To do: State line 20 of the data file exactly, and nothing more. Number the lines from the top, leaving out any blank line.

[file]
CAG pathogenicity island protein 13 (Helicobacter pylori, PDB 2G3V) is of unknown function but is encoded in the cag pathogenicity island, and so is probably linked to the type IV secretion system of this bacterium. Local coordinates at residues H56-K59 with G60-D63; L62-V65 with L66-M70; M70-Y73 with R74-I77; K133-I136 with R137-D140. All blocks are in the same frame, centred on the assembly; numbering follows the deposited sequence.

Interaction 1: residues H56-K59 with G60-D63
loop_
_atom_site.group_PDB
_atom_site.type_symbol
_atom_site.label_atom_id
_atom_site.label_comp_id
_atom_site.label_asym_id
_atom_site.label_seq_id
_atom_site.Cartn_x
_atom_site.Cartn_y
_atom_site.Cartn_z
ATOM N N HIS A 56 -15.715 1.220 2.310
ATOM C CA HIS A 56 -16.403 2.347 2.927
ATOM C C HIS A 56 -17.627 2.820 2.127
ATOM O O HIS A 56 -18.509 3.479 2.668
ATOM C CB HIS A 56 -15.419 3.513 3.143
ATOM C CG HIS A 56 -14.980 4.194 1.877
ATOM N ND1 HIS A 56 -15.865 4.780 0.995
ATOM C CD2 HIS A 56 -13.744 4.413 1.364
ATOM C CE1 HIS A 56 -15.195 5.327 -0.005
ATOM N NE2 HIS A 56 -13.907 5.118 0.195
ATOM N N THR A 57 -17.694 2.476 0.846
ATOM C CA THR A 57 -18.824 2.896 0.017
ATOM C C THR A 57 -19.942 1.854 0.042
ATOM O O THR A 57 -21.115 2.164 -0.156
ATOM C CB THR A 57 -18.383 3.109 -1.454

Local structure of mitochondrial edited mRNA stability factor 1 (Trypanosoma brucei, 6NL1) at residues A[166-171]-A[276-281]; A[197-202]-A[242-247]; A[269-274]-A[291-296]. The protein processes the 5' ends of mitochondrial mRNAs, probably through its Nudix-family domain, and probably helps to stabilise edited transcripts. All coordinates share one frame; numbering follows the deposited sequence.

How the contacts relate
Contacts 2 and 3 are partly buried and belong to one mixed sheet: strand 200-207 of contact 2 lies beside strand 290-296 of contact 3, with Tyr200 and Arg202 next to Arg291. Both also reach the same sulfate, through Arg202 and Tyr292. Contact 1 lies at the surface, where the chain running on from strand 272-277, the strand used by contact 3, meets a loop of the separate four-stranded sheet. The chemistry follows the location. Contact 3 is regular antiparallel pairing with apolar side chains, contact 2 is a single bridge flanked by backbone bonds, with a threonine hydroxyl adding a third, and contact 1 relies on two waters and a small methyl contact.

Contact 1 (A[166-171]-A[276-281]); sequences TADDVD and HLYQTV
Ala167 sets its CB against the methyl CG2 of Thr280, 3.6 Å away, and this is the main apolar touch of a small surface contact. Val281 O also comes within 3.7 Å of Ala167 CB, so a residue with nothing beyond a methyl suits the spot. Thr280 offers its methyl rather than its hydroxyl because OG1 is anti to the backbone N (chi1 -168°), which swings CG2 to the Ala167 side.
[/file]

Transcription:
ATOM C CD2 HIS A 56 -13.744 4.413 1.364